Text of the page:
New Kinni Monitoring Reports

Two new Kiap-TU-Wish monitoring reports are now available in our Coldwater Science Library

“The Thermal Impacts of Kinnickinnic River Hydropower Dams and Impoundments in River Falls, WI, and Recent Thermal Benefits of the Lake Louise Drawdown”

Author: Kent Johnson, Kiap-TU-Wish Chapter

Summary:  This report summarizes 29 years of Kinnickinnic River temperature monitoring by Kiap-TU-Wish, describing the temperature monitoring network, the thermal impacts of Kinni dams and impoundments (1994-2020), recent (2021-2022) Kinni temperature improvements after the Lake Louise drawdown in 2020, the ongoing thermal impact of the Junction Falls Dam and Lake George, and plans for future temperature monitoring, as a part of the Kinnickinnic River Monitoring Plan, created in 2021 and implemented in 2022. Kiap-TU-Wish has graciously supported this critical temperature monitoring network, as we seek to understand the thermal impacts of stormwater, dams, and long-term climate change on the Kinni in River Falls.

Kiap-TU-Wish temperature monitoring sites on the Kinnickinnic River and tributaries in River Falls, WI

“Kinnickinnic River Macroinvertebrate Monitoring: Past, Present, and Future”

Authors:  Kent Johnson, Kiap-TU-Wish Chapter, Clarke Garry, Professor Emeritus,
UW-River Falls

Summary:  In Wisconsin, the use of aquatic macroinvertebrates for evaluating stream health was initiated by Dr. William L. Hilsenhoff at UW-Madison in 1977, and the Wisconsin Department of Natural Resources has long employed macroinvertebrate monitoring to characterize stream condition. This report summarizes the results of recent (2022) macroinvertebrate monitoring conducted at 6 sites on the Kinnickinnic River (Upper, Lower, and the new Kinni through Lake Louise), with a comparison to the river-wide macroinvertebrate monitoring conducted by Dr. Clarke Garry in 2002.  After a gap of 20 years, Kinni bugs and bug-whisperers provide an update on Kinni health, then and now.  Plans for future (2023-2025) macroinvertebrate monitoring at additional Kinni sites are also described.  As with all Kiap-TU-Wish projects, volunteer support was critical for this one.  Kiap-TU-Wish, KinniCC, and UW-River Falls volunteer time was a key to success, and Kiap-TU-Wish and KinniCC provided funding for detailed bug identification (in Latin, nonetheless!).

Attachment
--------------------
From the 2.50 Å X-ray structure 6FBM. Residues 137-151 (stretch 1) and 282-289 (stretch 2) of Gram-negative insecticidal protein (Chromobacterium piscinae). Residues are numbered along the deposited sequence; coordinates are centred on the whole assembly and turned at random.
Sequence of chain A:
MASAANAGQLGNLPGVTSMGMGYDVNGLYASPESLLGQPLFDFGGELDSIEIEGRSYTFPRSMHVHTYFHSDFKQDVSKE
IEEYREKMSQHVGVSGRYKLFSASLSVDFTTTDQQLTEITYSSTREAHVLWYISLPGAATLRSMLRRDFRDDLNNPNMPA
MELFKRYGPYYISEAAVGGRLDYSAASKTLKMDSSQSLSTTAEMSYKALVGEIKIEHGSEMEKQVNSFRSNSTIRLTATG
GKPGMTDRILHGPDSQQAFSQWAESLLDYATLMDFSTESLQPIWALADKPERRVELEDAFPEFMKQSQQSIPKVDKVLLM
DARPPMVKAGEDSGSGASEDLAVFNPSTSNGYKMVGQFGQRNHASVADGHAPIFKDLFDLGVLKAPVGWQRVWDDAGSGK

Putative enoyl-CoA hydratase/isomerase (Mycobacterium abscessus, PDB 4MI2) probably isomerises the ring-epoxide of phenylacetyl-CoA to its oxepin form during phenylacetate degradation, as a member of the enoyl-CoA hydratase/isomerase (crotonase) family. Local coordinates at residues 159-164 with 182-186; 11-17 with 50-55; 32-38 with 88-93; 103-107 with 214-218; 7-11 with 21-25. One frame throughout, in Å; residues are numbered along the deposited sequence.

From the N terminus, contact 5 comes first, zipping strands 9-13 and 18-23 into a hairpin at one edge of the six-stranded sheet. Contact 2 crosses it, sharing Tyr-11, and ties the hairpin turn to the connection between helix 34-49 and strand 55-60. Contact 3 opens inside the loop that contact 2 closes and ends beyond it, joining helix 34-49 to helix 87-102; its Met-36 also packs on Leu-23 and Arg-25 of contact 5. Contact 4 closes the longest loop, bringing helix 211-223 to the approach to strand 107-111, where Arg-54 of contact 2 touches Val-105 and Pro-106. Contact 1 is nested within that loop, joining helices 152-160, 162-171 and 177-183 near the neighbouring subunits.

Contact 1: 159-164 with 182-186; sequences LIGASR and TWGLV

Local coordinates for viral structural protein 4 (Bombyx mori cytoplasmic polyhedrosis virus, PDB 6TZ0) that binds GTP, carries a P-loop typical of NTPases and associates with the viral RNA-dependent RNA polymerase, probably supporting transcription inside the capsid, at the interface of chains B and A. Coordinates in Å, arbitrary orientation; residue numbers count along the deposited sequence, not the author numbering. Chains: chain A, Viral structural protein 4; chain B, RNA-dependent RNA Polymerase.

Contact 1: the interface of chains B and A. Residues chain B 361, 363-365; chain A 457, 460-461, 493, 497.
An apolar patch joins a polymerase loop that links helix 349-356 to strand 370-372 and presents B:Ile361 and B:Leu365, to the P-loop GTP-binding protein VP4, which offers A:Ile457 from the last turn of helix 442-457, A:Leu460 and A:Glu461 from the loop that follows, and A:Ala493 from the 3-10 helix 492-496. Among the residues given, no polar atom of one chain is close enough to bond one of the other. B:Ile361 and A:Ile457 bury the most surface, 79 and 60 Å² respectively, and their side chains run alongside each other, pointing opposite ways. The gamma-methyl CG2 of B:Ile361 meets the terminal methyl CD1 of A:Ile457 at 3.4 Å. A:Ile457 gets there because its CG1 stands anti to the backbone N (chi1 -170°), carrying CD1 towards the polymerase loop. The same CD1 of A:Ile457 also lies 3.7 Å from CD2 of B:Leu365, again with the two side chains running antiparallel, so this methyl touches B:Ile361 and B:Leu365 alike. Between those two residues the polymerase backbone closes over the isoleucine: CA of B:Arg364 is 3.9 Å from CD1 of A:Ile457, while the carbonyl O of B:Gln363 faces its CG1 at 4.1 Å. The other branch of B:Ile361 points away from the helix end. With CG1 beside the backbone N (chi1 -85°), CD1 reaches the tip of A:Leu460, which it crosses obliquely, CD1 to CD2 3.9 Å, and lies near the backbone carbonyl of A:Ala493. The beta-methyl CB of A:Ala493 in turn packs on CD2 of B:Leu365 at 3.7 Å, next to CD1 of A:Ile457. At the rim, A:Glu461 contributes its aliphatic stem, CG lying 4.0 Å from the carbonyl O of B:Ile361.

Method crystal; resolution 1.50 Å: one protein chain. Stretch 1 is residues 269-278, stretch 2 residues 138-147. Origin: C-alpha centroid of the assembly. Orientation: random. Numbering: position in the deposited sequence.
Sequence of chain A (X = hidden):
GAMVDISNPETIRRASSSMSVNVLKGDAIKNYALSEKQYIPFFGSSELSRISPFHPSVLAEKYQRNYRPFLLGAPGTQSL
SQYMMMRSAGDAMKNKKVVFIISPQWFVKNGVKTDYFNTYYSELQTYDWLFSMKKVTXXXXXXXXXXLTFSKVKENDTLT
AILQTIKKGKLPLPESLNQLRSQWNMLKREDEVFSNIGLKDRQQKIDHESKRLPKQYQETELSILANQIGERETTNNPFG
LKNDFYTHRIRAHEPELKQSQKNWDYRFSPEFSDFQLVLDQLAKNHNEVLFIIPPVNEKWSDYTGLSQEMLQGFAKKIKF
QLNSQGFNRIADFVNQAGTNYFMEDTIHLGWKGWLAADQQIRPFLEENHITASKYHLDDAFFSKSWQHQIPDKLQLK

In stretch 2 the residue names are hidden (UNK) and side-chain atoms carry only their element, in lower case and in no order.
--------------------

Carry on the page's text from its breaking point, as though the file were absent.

Net-spinning Caddisfly (Trichoptera: Hydropsychidae)

Illustration by Janice Nelson Johnson

Kent Johnson (L) and Reid Dawald, KinniCC Stream Team member (R) at the “new Kinni” monitoring site in the former Lake Louise (2022 photo by Dr. John Wheeler, UW-River Falls)

Skip’s Loose Threads

Skip’s Loose Threads, May 1, 2023

It’s been a brutal Winter! Too much snow, too much cold, too much inside. About all you can do is organize fly tying stuff, put parafin on already lubricated ferrules, and think about prior years when Winter fishing was fun and possible. I remember a Winter day on the South Branch of the Root when I found out that felt soles are a magnet for snow. Every step I took, I gained an inch in height! At least until my added length made it impossible to stand.

A few days past, I was looking at my fly rods, wishing I had the Sage 4711LL which now belongs to my younger son who lives in Colorado. At that time, I also owned an ultra light weight Sage 279LL which had a ring and hood reel seat, instead of the screw-locking one installed on the 4711LL, and that memory caused me to recall an incident where it failed.

Several years ago, I was in Aspen, Colorado to play the harpsichord in performances of all six of Bach’s Brandenburg concertos. I had been asked by my violinist friend Jaime Laredo to join him in this project. I had been to Aspen before, and was aware of the free trolley that made a round trip through town every half hour or so. At the end of the trolley line was Slaughterhouse Road, where a stone foot-bridge spanned the Roaring Fork. One bright, sunny afternoon, when rehearsing was done, I gathered my fishing gear, stepped onto the trolley, and was driven to the bridge. The trolley man asked me when I would be done, and I asked him when his last trip to the bridge would be. He said 9pm, and I told him I would be at his turn-around spot at that hour.